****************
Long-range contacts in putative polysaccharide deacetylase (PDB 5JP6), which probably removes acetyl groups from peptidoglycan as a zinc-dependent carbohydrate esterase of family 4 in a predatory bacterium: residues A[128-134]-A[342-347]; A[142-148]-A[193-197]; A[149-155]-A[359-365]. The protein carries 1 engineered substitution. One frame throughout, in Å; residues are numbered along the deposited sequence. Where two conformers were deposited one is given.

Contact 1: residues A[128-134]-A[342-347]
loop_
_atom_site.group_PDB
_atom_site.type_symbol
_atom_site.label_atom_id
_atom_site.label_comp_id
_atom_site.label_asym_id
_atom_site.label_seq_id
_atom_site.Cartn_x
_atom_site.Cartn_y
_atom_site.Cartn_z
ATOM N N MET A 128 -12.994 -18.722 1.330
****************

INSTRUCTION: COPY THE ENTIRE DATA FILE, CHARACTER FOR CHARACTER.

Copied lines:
Long-range contacts in putative polysaccharide deacetylase (PDB 5JP6), which probably removes acetyl groups from peptidoglycan as a zinc-dependent carbohydrate esterase of family 4 in a predatory bacterium: residues A[128-134]-A[342-347]; A[142-148]-A[193-197]; A[149-155]-A[359-365]. The protein carries 1 engineered substitution. One frame throughout, in Å; residues are numbered along the deposited sequence. Where two conformers were deposited one is given.

Contact 1: residues A[128-134]-A[342-347]
loop_
_atom_site.group_PDB
_atom_site.type_symbol
_atom_site.label_atom_id
_atom_site.label_comp_id
_atom_site.label_asym_id
_atom_site.label_seq_id
_atom_site.Cartn_x
_atom_site.Cartn_y
_atom_site.Cartn_z
ATOM N N MET A 128 -12.994 -18.722 1.330